Upon seeing the trailer for Tim Burton's update Dark Shadows (2012), a friend of mine complained that she had no desire to see a fish out of water comedy made from the old soap opera. I think she called the idea "Encino Vampire." I can hardly improve on that, actually, and I share her sentiment. I have a lot of affection for Dark Shadows, and lord knows, I didn't want to see it "Burton-ized" if that meant losing the elements that made the show fun. It was a Gothic in the way only early seventies horror was gothic, even if it was on a soap opera budget. I approached the movie with more apprehension that usual.
Let me tell you, I don't think I've ever seen a movie so badly misrepresented by its trailer. Ever. Johnny Depp aside, this movie is recognizably descended from the soap opera. Oh, sure, there's some comedy, but it's not appended for the sake of comedy. It's organic. Mostly, it's a Gothic, from its baroque prelude detailing the history of the Collins family to the arrival of Victoria Winters at Collinwood in high October as The Moody Blues "Nights in White Satin" plays over the soundtrack. This is the least "Burton-ish" movie Tim Burton has ever made. Even regular collaborators Helena Bonham-Carter and Danny Elfman aren't their usual selves. They've all sublimated their own personae in the service of the tradition of Dark Shadows, so what you get is a soap opera, condensed into a two hour movie. As with most soap operas, you get extremes of performance and dialogue. How many soap opera villains have hissed "I'll destroy you for this!", and never mind the horror trappings of Dark Shadows. That's just regular soaps. Basically, this is a hot house in which passions are worn on the surface rather than sublimated. Mind you, this is better than a soap, because you have a better quality of actors, MUCH better production values, and you don't have the Scheherezade effect that soaps indulge in, in which they stretch plot points out over multiple episodes or even multiple seasons to keep the viewer hooked. Dark Shadows resolves its sundry plot threads in an economical hundred and thirteen minutes.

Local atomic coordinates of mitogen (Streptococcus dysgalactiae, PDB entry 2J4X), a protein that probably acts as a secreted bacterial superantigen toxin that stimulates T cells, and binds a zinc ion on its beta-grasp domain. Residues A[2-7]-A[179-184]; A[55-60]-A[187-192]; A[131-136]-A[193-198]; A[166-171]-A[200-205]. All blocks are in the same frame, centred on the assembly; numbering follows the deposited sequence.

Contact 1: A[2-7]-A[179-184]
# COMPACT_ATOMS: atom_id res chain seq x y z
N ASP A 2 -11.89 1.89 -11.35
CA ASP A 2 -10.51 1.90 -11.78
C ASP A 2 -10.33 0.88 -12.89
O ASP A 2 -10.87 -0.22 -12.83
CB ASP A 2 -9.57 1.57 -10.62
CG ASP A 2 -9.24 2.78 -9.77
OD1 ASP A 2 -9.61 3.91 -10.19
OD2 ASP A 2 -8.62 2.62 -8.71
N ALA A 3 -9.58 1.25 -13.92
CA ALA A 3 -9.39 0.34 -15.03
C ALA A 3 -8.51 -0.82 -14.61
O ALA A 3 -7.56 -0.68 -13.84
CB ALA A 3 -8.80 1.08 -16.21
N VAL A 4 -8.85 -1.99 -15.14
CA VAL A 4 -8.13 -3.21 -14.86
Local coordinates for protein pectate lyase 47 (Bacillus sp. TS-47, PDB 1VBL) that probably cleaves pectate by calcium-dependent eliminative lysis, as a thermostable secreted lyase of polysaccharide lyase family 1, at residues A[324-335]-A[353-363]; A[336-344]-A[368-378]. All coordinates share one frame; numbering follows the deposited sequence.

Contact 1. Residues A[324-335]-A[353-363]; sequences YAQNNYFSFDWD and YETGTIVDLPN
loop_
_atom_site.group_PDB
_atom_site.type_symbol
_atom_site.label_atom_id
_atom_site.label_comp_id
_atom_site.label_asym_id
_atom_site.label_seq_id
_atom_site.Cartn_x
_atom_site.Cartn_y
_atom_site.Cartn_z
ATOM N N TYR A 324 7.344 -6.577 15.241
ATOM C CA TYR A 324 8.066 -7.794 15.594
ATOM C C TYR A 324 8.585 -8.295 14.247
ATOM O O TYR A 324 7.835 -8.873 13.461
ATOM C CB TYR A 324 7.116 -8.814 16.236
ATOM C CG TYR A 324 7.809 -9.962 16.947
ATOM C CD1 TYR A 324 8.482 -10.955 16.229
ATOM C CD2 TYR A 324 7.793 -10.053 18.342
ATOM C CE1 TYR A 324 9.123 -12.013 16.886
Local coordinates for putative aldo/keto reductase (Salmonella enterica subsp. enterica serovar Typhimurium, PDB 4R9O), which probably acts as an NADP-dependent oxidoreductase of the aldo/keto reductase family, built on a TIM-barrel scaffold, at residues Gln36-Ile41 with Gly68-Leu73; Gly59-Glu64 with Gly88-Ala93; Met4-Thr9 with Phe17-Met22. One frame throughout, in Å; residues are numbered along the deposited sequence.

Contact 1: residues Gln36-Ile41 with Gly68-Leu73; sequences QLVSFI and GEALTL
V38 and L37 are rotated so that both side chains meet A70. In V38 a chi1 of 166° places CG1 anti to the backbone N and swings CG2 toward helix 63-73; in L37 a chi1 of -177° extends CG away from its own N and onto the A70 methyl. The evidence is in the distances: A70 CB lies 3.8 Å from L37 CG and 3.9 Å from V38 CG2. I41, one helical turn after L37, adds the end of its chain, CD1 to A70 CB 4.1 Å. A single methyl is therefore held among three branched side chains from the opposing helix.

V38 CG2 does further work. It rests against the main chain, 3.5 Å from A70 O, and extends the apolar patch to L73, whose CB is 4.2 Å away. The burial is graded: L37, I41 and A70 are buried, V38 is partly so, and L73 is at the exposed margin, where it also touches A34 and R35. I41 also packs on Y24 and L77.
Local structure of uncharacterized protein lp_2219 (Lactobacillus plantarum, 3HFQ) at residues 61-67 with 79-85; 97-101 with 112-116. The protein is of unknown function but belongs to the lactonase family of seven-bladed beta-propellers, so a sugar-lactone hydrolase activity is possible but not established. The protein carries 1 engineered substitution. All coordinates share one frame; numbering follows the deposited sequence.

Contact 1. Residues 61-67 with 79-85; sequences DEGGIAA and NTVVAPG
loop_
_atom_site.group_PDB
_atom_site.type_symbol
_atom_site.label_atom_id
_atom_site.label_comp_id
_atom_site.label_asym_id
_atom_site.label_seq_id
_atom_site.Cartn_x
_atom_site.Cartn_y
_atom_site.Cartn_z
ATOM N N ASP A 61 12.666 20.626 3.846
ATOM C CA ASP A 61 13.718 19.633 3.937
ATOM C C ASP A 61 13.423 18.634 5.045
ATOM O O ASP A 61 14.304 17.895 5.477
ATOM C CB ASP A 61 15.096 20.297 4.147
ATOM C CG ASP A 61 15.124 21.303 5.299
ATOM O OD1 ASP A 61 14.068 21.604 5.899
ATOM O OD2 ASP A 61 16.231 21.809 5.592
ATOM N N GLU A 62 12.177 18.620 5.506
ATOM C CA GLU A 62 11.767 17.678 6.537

The story should be familiar to anyone who remembers the show. In the mid-1700s, the Collins family builds a fishing empire in Maine, becoming basically the area's landed gentry. The scion of the Collins family is Barnabas, for whom the future is bright. He has found his true love in Josette, he has been born to an aborning fishing empire, and he lives in the cavernous mansion, Collinwood, just below Widow's Peak. Unfortunately, he also has a spurned lover in Angelique, who will never relinquish him. Angelique turns to the dark arts to curse Barnabas to a life of undeath, while compelling his beloved Josette to throw herself from Widow's Peak into the crashing surf below. She then incites the locals against Barnabas, and he's entombed in an iron coffin, bound with chains, for two hundred years. He wakes up to a very different world. In 1972, the Collinses still hold sway in Collinwood, but the mansion is almost a ruin. The family business has dwindled to almost nothing in the face of competition from Angel Bay fisheries, which controls most of the Maine coast. The family is headed by Elizabeth Collins Stoddard, and it now consists of her wayward daughter, Carolyn, her no-account brother, Roger, and his son, David, who claims to see his dead mother. Into this mix comes Victoria Winters, a new governess for David. She's fleeing her own demons, but she has a way with David. When Barnabas returns, Victoria catches his eye. She is the spitting image of Josette. Unfortunately, Angelique is still around, too. She's the owner of Angel Bay, and she hasn't forgotten Barnabas. As Barnabas struggles to reassert the family fortunes, she opposes him at every turn. But she offers him a bargain: become her lover again, or be destroyed...